HM Bark Endeavour

From Academic Kids

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Endeavour_replica_in_Cooktown_harbour.jpg
Endeavour replica in Cooktown harbour

HM Bark Endeavour was originally a small merchant collier named Earl of Pembroke, built in Whitby, North Yorkshire. She was purchased by the Royal Navy and sponsored by the Royal Society of London for use in a scientific study to observe the 1769 transit of Venus across the sun, and renamed Endeavour after a major refit at Deptford on the River Thames in 1768, which converted her from a collier into a barque. She was known as Endeavour Bark to distinguish her from another Endeavour in the Royal Navy. The Endeavour's overall length was 32.3m (keel 27.7m), beam 8.9m, and she transported 94 people on her first voyage.

Her commander was Lieutenant James Cook and other notable members the expedition were the naturalists Joseph Banks and Daniel Solander.

The voyage began on August 8, 1768, and took them to the Madeira islands, along the west coast of Africa and across the Atlantic to South America, arriving in Rio De Janeiro on November 13, 1768. The next leg was to round Cape Horn into the South Seas and on to Tahiti, where she remained for the next three months observing the transit of Venus.

Her official mission now completed, she continued with her tasks of charting the Southern Hemisphere. Endeavour sailed from Tahiti to New Zealand, where she spent the next six months surveying and mapping the coast under constant harassment from the Maori population. From New Zealand she moved west to the coast of Australia, sighting land on April 19, 1770. Putting into to a sheltered bay, her botanists were able to collect an astounding array of flora, so much so that Cook named the place Botany Bay.

For the next four months Cook charted the coast of Australia, until the ship ran aground on the Great Barrier Reef. After lightening the ship as much as possible, she was re-floated by an incoming tide, but sustained considerable damage. She was careened on the beach of a river estuary, now named the Endeavour River, where the modern town of Cooktown is located, and spent the next seven weeks undergoing repairs.

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Endeavour_IB.jpg
Endeavour replica rigging detail

She turned for home arriving, after several other stops, on July 11, 1771. Cook's first voyage in Endeavour is of historical importance because of its contributions to the world's knowledge of seamanship and navigation, as well as geography. On this voyage Cook became the first captain to calculate his longitudinal position with accuracy, using a complex mathematical formula developed in the 1760s. He was also the first to substantially reduce scurvy among his crew, a serious danger on long voyages.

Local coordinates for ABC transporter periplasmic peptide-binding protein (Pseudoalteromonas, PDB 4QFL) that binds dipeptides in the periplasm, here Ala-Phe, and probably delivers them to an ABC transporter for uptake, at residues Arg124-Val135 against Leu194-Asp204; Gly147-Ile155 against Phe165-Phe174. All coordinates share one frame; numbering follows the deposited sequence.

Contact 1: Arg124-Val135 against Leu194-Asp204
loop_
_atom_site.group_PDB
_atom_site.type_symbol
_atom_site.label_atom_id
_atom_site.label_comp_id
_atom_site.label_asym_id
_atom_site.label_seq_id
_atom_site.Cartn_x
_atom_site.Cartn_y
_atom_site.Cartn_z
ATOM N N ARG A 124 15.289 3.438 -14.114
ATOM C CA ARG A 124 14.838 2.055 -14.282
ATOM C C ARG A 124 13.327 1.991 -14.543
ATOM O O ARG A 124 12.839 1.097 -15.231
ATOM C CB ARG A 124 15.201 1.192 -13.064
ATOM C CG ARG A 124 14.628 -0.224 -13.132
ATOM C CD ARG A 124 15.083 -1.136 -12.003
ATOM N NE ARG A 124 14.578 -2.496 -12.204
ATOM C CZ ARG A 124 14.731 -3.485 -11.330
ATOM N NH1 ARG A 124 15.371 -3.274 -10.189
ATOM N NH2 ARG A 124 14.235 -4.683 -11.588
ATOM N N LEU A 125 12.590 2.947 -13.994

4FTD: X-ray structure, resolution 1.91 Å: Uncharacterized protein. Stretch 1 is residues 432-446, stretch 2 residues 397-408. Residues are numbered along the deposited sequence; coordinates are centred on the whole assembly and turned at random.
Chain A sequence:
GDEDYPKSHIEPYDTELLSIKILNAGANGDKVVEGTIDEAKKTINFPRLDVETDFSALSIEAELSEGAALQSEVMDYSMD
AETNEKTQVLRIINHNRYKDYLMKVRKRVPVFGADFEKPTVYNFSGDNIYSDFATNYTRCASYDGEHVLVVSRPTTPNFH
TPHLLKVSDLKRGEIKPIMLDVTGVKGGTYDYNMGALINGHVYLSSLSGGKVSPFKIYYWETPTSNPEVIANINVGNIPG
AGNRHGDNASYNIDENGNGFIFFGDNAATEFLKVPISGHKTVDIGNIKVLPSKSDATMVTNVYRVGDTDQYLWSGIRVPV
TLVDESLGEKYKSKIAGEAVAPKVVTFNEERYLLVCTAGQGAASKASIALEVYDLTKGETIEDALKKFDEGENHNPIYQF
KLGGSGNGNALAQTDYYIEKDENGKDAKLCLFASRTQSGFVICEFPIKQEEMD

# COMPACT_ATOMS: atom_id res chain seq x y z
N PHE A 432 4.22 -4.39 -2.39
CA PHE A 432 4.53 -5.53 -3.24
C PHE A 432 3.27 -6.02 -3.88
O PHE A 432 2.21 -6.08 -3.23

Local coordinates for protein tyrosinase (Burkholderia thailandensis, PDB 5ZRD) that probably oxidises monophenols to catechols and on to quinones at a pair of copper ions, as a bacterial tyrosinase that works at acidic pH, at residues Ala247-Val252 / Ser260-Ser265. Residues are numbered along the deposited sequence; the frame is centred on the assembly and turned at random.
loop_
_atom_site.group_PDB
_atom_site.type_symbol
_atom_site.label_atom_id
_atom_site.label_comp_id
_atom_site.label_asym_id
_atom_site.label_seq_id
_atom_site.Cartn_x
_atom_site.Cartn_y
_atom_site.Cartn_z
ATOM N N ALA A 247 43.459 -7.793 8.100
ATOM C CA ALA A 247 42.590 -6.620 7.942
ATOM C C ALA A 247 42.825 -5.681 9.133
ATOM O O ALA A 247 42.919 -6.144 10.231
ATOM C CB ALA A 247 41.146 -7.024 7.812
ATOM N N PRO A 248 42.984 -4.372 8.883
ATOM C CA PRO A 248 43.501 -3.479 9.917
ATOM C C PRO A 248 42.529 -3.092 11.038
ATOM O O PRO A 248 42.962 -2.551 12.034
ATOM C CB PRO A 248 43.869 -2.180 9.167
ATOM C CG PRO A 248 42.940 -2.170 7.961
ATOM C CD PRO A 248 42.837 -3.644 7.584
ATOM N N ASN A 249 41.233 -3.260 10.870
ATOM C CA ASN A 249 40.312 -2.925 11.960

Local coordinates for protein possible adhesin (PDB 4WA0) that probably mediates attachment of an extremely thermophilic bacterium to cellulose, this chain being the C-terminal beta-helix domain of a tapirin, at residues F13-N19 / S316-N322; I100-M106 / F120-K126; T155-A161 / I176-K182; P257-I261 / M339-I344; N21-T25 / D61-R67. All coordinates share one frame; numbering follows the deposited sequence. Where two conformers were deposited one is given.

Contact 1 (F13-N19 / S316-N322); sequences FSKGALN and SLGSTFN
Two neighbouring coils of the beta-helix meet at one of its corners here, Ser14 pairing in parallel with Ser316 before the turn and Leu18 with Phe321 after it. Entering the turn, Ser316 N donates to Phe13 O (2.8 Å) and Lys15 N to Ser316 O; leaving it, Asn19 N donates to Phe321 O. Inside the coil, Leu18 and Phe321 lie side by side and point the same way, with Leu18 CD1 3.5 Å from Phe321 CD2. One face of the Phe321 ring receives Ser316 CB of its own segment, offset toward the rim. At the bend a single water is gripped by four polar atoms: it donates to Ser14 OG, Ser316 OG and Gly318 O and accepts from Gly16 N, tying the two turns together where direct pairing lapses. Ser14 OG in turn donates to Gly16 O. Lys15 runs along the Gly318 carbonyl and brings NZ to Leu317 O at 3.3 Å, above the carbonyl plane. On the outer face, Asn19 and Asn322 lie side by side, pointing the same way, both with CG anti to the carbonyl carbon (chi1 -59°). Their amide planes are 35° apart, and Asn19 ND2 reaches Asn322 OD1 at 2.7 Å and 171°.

In 1772 Cook, now a captain, made two subsequent voyages of exploration in HMS Resolution, sailing from pole to pole, until he and four of his marines, were killed by natives on the Hawaiian Islands in 1779.

In 1773 the British Admiralty fitted out Endeavour as a store ship and finally sold her in 1775 for £615. After that point there is much doubt as to her fate. One account has her sold to the French in 1790 and renamed La Liberté, finally running aground in 1794, near Newport, Rhode Island, USA. Another version has her moored as a hulk on the River Thames near Woolwich in 1825. Yet another version has Endeavour returned to the coal trade in 1775 and grounded at Rhode Island in 1790. There is little hard evidence to support any one of these versions.

In January 1988, to commemorate the bicentenary of European settlement in Australia, work began in Fremantle, Western Australia on a replica of Endeavour. Financial difficulties delayed completion until April 1994. She then embarked on her own world trip, calling at many ports along the way.

See also

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Named after Endeavour

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